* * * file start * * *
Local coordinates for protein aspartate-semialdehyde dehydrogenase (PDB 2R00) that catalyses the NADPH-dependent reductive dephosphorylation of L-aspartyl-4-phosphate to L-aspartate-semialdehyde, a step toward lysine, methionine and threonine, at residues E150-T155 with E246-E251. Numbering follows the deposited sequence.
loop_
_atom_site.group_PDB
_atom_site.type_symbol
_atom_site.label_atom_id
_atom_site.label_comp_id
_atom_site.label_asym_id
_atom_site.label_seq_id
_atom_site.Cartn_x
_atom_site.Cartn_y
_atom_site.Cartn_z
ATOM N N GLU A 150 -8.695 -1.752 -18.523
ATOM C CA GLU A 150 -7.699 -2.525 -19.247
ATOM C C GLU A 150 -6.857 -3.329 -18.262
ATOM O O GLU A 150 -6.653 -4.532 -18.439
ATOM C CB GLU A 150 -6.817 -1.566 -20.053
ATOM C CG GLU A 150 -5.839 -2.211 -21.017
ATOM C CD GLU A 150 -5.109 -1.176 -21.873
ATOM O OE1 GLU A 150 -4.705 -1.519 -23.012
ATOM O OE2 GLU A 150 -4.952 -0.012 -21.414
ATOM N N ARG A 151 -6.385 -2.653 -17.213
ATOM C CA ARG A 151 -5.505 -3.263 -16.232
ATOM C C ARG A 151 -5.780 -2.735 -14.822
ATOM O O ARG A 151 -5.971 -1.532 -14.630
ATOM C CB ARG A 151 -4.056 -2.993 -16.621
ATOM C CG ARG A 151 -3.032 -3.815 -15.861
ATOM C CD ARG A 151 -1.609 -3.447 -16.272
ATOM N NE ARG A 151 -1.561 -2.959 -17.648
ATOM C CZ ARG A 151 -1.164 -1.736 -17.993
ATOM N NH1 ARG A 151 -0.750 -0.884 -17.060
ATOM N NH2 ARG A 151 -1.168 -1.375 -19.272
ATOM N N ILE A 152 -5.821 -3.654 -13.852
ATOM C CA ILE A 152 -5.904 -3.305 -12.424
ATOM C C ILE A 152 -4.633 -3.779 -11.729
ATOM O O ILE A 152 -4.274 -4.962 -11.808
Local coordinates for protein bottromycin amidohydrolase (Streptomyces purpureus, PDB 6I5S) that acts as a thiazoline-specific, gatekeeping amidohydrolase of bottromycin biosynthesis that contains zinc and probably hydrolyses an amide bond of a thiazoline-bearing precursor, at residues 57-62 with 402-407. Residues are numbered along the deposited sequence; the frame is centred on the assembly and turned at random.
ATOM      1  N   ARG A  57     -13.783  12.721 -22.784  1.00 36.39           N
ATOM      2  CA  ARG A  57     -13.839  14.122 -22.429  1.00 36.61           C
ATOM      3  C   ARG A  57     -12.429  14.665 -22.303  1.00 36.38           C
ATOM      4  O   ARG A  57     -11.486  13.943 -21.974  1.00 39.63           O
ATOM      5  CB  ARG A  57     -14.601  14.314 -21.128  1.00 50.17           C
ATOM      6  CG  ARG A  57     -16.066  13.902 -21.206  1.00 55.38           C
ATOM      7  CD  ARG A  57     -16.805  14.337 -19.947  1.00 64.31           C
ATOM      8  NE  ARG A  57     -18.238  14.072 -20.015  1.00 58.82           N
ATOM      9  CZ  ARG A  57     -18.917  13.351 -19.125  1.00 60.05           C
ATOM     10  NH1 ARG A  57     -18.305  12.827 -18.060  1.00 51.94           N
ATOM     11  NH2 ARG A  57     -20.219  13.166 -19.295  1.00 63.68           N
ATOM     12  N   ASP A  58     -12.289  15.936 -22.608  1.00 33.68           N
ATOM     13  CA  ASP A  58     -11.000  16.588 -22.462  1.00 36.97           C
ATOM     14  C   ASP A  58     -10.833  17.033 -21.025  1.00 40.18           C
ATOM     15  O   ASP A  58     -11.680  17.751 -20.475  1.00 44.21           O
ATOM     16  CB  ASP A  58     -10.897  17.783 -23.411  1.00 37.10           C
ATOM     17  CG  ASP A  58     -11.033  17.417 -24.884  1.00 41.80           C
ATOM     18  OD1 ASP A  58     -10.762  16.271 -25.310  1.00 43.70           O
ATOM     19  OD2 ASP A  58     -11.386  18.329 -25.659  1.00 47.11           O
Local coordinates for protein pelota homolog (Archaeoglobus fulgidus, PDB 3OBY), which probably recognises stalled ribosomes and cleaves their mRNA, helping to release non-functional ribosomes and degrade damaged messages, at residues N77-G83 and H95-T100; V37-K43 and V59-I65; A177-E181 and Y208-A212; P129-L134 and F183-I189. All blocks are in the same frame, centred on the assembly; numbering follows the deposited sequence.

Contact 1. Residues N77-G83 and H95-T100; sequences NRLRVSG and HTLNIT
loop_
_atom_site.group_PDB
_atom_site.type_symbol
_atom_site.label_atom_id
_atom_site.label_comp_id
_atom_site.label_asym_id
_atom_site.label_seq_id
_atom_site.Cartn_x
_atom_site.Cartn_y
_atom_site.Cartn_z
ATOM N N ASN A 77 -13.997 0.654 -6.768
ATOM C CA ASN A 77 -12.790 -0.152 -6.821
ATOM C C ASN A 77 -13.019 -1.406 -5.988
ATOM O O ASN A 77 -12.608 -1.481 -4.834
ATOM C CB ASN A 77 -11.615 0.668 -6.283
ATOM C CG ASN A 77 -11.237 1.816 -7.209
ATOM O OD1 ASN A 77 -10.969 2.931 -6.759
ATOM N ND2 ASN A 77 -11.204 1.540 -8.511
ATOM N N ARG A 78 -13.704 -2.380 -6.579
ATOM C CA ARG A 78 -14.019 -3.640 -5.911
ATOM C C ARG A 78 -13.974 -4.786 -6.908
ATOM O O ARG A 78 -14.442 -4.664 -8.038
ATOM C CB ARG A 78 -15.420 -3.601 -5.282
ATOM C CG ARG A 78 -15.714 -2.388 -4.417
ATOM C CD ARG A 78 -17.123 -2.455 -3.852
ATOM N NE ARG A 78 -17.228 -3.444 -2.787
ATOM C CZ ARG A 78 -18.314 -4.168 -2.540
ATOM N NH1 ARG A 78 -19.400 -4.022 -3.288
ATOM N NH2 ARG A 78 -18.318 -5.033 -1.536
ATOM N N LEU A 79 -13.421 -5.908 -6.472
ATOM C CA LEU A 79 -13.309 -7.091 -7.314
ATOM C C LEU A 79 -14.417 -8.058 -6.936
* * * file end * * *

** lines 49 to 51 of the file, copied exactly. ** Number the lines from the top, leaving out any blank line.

ATOM     13  CA  ASP A  58     -11.000  16.588 -22.462  1.00 36.97           C
ATOM     14  C   ASP A  58     -10.833  17.033 -21.025  1.00 40.18           C
ATOM     15  O   ASP A  58     -11.680  17.751 -20.475  1.00 44.21           O